The Pogoplug has been out for a few months now and recently added some new social sharing features, so I decided to see if I could get my hands on one to keep and review. One thing I noticed, though, is that many of the past Pogoplug reviewers just talked about how to attach the Pogoplug to a home network, adding a USB drive, and some of the features the web interface allowed you to do. While all that’s well and good, I never got a true sense on how well the Pogoplug actually did its job.
Ok, so now that I’ve had the Pogoplug for two weeks and used it to share pics and video of my niece’s birthday with family members, I can tell you what my experience with the device has been like. Overall, it’s been positive, but I experienced a few hang-ups that I’m happy to tell you have been resolved by the developers at Pogoplug (I’ll save the details for later).
Setup – Grade: A
Setup of the device was super easy (and easier than what I was expecting). Essentially, all you need to do is plug the Pogoplug to a power outlet, attach the device via Ethernet to your router, wait for the lights to turn green, attach a USB drive, and then go to your computer and navigate to http://my.pogoplug.com. Once at the website, you click “next” through most all of the 6 steps which will then auto-detect your Pogoplug on the network and ask you to provide and email and password to login.
Cali @ Geekbrief.tv does an excellent job here showing the setup process
Product Design – Grade: A
I really like the wall wart form factor for a low power, network device like this. Plus, the ability to swap the plug so you can add a power cord is very much appreciated. Users will also like the fact that the Pogoplug is silent and runs fairly cool. Tip: writing files to the network attached USB drive will happen more quickly when the drive is formatted as Ext3, NTFS, or HFS+ (FAT32 or FAT16 formatted drives write speeds are really slow).
Web Interface – Grade: B+/A-
As you’ll see in the video walkthough I made, the interface is intelligentially designed with lots to like — especially when it comes to sharing content with guests and friends. The only fault I’d say at the moment, though the developers at Pogoplug are continuously refining the app, is that users aren’t able to rotate images to their proper position. Also, and no fault to Pogoplug, is that you have to make sure your video and music content is in a format compatible with its built-in Adobe Flash player — i.e. H.264 MPEG-4 video, MP3, AAC encoded music files.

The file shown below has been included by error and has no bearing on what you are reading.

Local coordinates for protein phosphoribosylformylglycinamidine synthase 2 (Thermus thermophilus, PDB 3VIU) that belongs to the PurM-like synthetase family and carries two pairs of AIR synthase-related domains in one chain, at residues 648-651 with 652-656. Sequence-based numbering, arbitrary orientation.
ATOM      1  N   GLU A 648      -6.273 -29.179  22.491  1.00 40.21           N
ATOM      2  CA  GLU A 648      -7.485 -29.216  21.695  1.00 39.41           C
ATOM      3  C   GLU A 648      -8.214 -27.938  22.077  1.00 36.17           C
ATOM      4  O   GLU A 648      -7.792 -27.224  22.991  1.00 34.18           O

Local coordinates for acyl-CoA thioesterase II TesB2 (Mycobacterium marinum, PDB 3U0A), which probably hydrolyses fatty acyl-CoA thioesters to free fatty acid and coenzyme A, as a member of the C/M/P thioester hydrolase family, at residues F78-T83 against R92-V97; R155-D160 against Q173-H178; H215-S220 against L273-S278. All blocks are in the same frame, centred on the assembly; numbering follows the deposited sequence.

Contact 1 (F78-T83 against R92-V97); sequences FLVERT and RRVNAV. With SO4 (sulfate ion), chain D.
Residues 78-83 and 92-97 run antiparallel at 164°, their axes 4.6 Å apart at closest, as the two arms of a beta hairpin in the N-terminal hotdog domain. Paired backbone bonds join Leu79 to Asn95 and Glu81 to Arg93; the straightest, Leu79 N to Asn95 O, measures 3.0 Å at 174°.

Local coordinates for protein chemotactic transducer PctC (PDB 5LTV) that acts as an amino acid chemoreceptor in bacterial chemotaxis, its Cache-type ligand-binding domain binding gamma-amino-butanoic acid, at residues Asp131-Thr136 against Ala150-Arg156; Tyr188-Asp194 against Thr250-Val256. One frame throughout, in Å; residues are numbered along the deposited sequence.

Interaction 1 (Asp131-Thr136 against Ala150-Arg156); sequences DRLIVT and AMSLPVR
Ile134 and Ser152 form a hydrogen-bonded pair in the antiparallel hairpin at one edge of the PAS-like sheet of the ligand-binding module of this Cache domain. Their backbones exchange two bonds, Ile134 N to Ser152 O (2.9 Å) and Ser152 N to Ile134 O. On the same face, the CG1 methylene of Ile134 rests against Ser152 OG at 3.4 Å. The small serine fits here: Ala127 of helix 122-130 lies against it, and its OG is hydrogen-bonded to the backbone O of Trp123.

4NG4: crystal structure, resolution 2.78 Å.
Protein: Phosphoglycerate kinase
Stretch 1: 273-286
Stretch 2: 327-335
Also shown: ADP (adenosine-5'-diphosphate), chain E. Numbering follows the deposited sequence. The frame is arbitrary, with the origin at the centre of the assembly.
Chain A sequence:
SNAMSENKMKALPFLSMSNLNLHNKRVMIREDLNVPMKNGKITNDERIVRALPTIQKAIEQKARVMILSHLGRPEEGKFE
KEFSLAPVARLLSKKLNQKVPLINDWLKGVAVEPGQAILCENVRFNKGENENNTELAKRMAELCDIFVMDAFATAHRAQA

Hardware Extendability – Grade: A
While Pogoplug is designed currently to perform one duty, the Pogoplug’s functionality can be extended via Optware packages — which will not interfere with Pogoplug’s native app — to offer additional server duties like UPnP, BitTorrent, SAMBA after customizing it with OpenPogo (not affiliated with CloudEngines / Pogoplug). FYI, Pogoplug provides a 1.2Ghz ARM processor with 256MB of RAM, runs the Busybox Linux distribution, and has 450MB of free space on its internal 512MB NAND flash memory to install packages.
So would I recommend this product?
Yes. I think the Pogoplug has been designed well and serves its intended audience. And, if you’re a hacker who’s comfortable with Linux, you’ll have plenty more to love about it. Check out some of the how-to articles at Pogoplugged.com (a Pogoplug partner website). Oh, yeah… I almost forgot to mention. Pogoplug does not charge an annual subscription fee to use the service (unlike other products on the market) and it plays nice with Drobo as well (which I also have).
[Mostly Resolved] Non-typical annoying issues I experienced out of the box:
Out of the box I experienced issues with folder / image timestamps (Pogoplug created new folders dated May 31, 1926 — this is due to the ntpd daemon not firing up when the Pogoplug was first setup), lack of support for symbolic links when doing Rsync backups, found file duplicates after renaming, noticed orphan files remained listed after deletion. GOOD NEWS: The last two issues have been resolved by the team through updates to the software after I reported the bugs and the timestamp issue is something that I was told is being worked on, but doesn’t typically happen to users in a majority of the cases. As for symbolic links… I was told they’re not supported even though the Pogoplug filesystem uses them. It may be something they’ll turn on in the future.
Database – If you experience the same issues I did with the database not refreshing and listing files and folders you’ve deleted on your drive, you can eject the USB drive and delete the hidden .cedata folder via your PC. Then when you plug it back into Pogoplug a new .cedata folder will be created. Like I previously stated, though, this should not be an issue any more and should only be done as a last resort.
Timestamp – There’s two ways to fix this. However, I’ll show you the ideal way to nudge your Pogoplug to sync with the NTP servers to set the date / time on the hardware.
1. SSH to Pogoplug and login with username: root | password: ceadmin
2. Get the ntpd daemon started (will sync with the NTP servers listed in /etc/ntp.conf after a few minutes)
3. Check that date / time is correct by typing (will be set to UTC)
4. Once the date / time is correct, you’ll need to set the hardware clock
5. Check that that hwclock matches date
Tags: NAS, Pogoplug, Review, USB
Filed in: Digital Media Servers, Featured, Home Networking Gear, Reviews